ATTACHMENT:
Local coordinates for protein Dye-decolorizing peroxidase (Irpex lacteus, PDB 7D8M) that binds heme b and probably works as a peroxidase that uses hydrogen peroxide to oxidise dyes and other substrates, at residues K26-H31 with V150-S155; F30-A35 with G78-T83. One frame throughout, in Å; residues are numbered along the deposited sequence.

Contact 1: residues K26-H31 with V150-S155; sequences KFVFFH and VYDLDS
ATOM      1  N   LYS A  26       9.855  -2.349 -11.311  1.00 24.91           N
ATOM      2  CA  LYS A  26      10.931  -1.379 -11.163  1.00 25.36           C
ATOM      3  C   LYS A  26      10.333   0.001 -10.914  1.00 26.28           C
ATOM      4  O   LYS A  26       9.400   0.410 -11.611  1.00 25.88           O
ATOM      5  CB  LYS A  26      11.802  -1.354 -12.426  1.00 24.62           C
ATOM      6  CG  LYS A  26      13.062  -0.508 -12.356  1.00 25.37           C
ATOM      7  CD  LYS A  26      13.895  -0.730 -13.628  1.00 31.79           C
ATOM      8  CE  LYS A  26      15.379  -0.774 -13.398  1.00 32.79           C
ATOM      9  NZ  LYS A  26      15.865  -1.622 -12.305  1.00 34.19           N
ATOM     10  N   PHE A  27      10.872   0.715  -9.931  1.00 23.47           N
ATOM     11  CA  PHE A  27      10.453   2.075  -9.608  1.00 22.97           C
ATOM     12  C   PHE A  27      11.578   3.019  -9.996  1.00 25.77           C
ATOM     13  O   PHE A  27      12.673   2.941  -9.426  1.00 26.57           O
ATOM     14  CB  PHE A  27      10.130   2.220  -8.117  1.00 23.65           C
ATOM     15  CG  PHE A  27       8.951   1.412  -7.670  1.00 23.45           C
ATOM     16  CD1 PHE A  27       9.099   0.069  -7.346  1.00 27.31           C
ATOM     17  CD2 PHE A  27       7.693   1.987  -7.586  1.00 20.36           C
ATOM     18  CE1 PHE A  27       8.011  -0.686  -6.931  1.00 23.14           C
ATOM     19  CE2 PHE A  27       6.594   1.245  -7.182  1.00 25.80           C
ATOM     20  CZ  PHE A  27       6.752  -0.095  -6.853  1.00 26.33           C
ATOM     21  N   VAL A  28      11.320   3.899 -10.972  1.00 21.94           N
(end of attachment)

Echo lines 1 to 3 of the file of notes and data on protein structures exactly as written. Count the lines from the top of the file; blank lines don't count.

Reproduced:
Local coordinates for protein Dye-decolorizing peroxidase (Irpex lacteus, PDB 7D8M) that binds heme b and probably works as a peroxidase that uses hydrogen peroxide to oxidise dyes and other substrates, at residues K26-H31 with V150-S155; F30-A35 with G78-T83. One frame throughout, in Å; residues are numbered along the deposited sequence.

Contact 1: residues K26-H31 with V150-S155; sequences KFVFFH and VYDLDS
ATOM      1  N   LYS A  26       9.855  -2.349 -11.311  1.00 24.91           N